It’s been good to get amongst the bream over the last few weeks, and so with them coming on the feed, there was no question as to where I would be heading for, as I slotted an overnighter into my schedule for the week. It was a scorcher of a day, and even though I arrived late afternoon, the sun’s rays were still beating down. There were a few carp anglers on the banks of the gravel pit, but my bream peg was free.
Wanting to get going as quickly as possible, I cast the marker float out and positioned it to the right of the plateau that lies directly in front of where I fish. As I have tied some power gum to the line, all I have to do is cast out and reel back to the knot, knowing that I am on the same spot every time. This is where time spent in preparation is invaluable. Certainly when you cast out and leave your baits in the water for 12 hours or more, you need the total confidence of knowing that everything is just right.
Once the marker float was in place, I started to catapult the bait out. I am using a simple mix of brown crumb, sweetcorn and dead maggots. I buy sacks of crumb in bulk, so the actual cost of bait is very minimal. I make the biggest balls that I can get away with, usually about the size of a small orange. On this occasion that amounted to about 40, which meant that I could give the areas where the hook baits would eventually be placed a good carpet of feed.
To get the actual bait out I use a Fox groundbait feeder, although I guess there isn’t much to choose between the various brands really. But this was the one I first had some years back and have stuck with it ever since, working on the basis that if something is not broken then don’t fix it. I’ve had to replace the elastics and the pouch, but the frame will go on forever.
By the time I had cast both rods out, there was plenty of daylight left. So I was more than surprised to see ‘the rat’ out and about boldly mopping up crumbs of bait that I had dropped. I do my mixing on the unhooking mat, and then shake the bits into the water, but inevitably the odd piece of rat attracting food will fall to the floor. But what surprises me is the total boldness and lack of fear that the animal has. I can scare it away but seconds later it returns.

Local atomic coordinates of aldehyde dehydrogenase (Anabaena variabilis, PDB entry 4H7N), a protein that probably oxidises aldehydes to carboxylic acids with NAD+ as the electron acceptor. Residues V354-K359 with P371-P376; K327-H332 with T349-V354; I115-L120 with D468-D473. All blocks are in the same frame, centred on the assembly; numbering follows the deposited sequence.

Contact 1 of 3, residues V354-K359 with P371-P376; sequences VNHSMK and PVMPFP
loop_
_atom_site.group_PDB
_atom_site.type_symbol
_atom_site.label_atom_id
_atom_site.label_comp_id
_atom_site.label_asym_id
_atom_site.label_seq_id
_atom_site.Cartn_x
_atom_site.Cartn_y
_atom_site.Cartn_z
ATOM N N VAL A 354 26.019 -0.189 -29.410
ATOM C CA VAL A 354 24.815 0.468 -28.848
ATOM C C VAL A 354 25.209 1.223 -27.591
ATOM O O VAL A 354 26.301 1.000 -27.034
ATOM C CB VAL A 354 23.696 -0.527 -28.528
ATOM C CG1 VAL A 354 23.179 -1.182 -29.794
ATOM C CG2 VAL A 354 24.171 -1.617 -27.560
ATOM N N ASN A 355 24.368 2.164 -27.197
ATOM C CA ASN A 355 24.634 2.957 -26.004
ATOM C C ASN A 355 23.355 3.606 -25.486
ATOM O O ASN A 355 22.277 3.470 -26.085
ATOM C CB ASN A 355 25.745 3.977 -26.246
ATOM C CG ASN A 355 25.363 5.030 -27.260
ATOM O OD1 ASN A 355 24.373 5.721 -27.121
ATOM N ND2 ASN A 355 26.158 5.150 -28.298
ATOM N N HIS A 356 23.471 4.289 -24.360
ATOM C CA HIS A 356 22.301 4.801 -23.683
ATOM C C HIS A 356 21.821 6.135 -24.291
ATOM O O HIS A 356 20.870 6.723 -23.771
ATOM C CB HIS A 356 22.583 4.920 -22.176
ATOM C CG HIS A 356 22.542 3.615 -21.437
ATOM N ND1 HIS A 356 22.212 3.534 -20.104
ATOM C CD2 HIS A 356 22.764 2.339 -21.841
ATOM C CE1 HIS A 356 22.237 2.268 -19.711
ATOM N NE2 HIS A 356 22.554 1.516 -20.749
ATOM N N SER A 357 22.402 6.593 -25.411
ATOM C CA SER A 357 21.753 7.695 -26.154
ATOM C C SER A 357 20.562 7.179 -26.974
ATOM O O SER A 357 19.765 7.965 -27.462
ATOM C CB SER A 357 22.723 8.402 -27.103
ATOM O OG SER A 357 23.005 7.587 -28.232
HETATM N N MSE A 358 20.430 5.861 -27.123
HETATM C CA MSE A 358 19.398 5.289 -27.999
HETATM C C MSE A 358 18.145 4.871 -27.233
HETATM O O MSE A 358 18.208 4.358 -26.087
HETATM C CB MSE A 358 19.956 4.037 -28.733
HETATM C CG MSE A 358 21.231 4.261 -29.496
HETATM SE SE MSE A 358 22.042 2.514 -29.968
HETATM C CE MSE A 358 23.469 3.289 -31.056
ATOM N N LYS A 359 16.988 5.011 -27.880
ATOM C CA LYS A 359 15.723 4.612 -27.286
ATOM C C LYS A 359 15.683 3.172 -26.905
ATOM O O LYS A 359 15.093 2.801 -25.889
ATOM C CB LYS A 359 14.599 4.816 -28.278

I’ve been meaning to do something about it, but never really got round to it. But just before midnight my mind was made up for me when I awoke, opened my eyes, and saw the creature next to me. I don’t know who was the most frightened, me or the rat. But that was that, I said to myself, next time I visit the pit I am taking a trap with me and I am going to kill it. I can live with any other mammals; in fact I positively welcome their presence. And having encountered the likes of badgers, stoats, fallow deer and so on at close quarters I count that a privilege. But rats, no.
Still wide awake after the shock of the face-to-face we had, and my heart still beating double its normal rate, I had movement on the right rod. And whilst I felt the fish on the lift, it came off within seconds. Knowing that I don’t get many bites of the cherry, and only doing an overnighter into the bargain, I wondered if the overriding highlight of the session would be the rat.
But thankfully that was not the case, as at 1.30 am I had a screaming run on the right rod again. It must be a carp, I thought, as I struck into the fish to halt its progress. It didn’t feel big, so I guessed it was a scraper double or even a good tench. It certainly offered resistance as it battled all the way. So imagine my total surprise when I found myself netting a bream. I still can’t work the fish out on this gravel pit, as they don’t fit into any pattern at all; they surely must have identity crises, as they are totally confusing.
It was a good bream though, and it put to bed the previous bad memories. I went to sleep myself after that and was not woken any more. However, I must have been on edge (and who can blame me really) and didn’t get a proper night’s sleep as I was really tired in the morning. Usually I wake up quite refreshed but on this occasion I was feeling groggy. But I must remember that trap next time…
(Originally published April 2007)